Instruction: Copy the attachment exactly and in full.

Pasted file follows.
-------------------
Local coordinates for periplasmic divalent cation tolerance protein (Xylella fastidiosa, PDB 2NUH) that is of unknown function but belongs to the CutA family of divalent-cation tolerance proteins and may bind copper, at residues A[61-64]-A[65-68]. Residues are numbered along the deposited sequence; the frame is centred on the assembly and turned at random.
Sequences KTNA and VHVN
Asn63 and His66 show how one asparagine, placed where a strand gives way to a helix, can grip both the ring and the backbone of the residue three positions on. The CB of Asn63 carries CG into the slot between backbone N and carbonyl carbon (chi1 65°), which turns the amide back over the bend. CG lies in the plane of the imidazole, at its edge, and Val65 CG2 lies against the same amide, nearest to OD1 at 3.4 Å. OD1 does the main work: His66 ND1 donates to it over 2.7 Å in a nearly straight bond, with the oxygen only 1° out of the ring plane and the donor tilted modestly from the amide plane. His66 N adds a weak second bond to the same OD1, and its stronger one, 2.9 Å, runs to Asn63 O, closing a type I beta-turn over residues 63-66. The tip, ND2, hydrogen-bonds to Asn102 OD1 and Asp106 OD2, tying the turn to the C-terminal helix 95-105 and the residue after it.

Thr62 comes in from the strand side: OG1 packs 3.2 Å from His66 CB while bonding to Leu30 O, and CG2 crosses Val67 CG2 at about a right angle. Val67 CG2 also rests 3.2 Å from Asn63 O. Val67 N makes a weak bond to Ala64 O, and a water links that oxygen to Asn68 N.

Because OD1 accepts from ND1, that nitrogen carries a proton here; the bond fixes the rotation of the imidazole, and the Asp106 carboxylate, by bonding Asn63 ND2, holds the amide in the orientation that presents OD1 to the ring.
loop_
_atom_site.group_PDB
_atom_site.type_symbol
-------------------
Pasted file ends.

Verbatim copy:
Local coordinates for periplasmic divalent cation tolerance protein (Xylella fastidiosa, PDB 2NUH) that is of unknown function but belongs to the CutA family of divalent-cation tolerance proteins and may bind copper, at residues A[61-64]-A[65-68]. Residues are numbered along the deposited sequence; the frame is centred on the assembly and turned at random.
Sequences KTNA and VHVN
Asn63 and His66 show how one asparagine, placed where a strand gives way to a helix, can grip both the ring and the backbone of the residue three positions on. The CB of Asn63 carries CG into the slot between backbone N and carbonyl carbon (chi1 65°), which turns the amide back over the bend. CG lies in the plane of the imidazole, at its edge, and Val65 CG2 lies against the same amide, nearest to OD1 at 3.4 Å. OD1 does the main work: His66 ND1 donates to it over 2.7 Å in a nearly straight bond, with the oxygen only 1° out of the ring plane and the donor tilted modestly from the amide plane. His66 N adds a weak second bond to the same OD1, and its stronger one, 2.9 Å, runs to Asn63 O, closing a type I beta-turn over residues 63-66. The tip, ND2, hydrogen-bonds to Asn102 OD1 and Asp106 OD2, tying the turn to the C-terminal helix 95-105 and the residue after it.

Thr62 comes in from the strand side: OG1 packs 3.2 Å from His66 CB while bonding to Leu30 O, and CG2 crosses Val67 CG2 at about a right angle. Val67 CG2 also rests 3.2 Å from Asn63 O. Val67 N makes a weak bond to Ala64 O, and a water links that oxygen to Asn68 N.

Because OD1 accepts from ND1, that nitrogen carries a proton here; the bond fixes the rotation of the imidazole, and the Asp106 carboxylate, by bonding Asn63 ND2, holds the amide in the orientation that presents OD1 to the ring.
loop_
_atom_site.group_PDB
_atom_site.type_symbol